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Fair City's Bryan Murray diagnosed with Alzheimer's disease

The 73-year-old opened up about his diagnosis in the latest issue of the RTÉ Guide.

Bryan Murray

Bryan (far left) on set

Bryan Murray

Neasa CumiskeySunday World

Fair City star Bryan Murray has revealed he has been diagnosed with Alzheimer’s disease.

The actor, who plays Bob Charles on the RTE soap, has been living with the condition for the past three years and has decided to go public with his diagnosis in the hopes that it may help other people with the illness.

The 73-year-old opened up about his diagnosis in the latest issue of the RTÉ Guide.

“As a younger actor, I would get a script, it would be four pages and within 15 minutes I would know the lines. As I got older, I couldn't do that any longer,” he explained, adding that “after half an hour of reading a script, I had no recollection of it”.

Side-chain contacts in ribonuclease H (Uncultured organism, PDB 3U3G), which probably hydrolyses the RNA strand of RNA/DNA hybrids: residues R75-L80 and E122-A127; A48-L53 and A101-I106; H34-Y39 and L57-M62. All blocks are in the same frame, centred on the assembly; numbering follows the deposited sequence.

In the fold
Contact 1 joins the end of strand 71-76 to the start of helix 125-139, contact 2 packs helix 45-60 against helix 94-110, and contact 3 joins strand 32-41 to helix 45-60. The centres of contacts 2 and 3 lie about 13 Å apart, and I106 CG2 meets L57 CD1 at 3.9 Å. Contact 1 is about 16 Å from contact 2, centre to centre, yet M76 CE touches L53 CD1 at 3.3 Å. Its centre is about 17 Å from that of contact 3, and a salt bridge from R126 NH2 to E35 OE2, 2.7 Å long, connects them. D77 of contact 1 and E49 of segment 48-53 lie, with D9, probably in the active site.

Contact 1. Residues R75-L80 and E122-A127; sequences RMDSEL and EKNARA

He told of how the team on Fair City supported him through his diagnosis.

Bryan (far left) on set

“When it first started, my character would be looking at a laptop, reading a newspaper, or I might have had a clipboard, but it would be the script in front of me.

“They really could have said, well if you can't learn your lines, you can't be in the show, but they did the exact opposite and that got rid of one of my biggest fears”.

Bryan said he wanted to share his diagnosis to show that “it’s not the end of the world”, adding that he plans to continue working on Fair City.

“I really wanted to let it be known this was my situation and that for anyone who's been recently diagnosed, there is an answer to it. It's not the end of the world. It's the changing of your world, but it's not the end.

“I wish I didn't have it, but I do have it, and I'm still here. I have it and I am working with it."

Una Crawford O'Brien, who plays Renee Phelan in Fair City and is married to Bryan in real life, recalled how she noticed her husband was struggling to learn his lines and encouraged him to get some tests done.

"He had the tests and got the diagnosis,” she told RSVP Magazine.

"For Bryan, memory was his thing, and to have it taken away from you when you have been a professional actor for 52 years is upsetting.

"Yes, you can use tricks and all the rest of it, but when you can't remember, it's hard."

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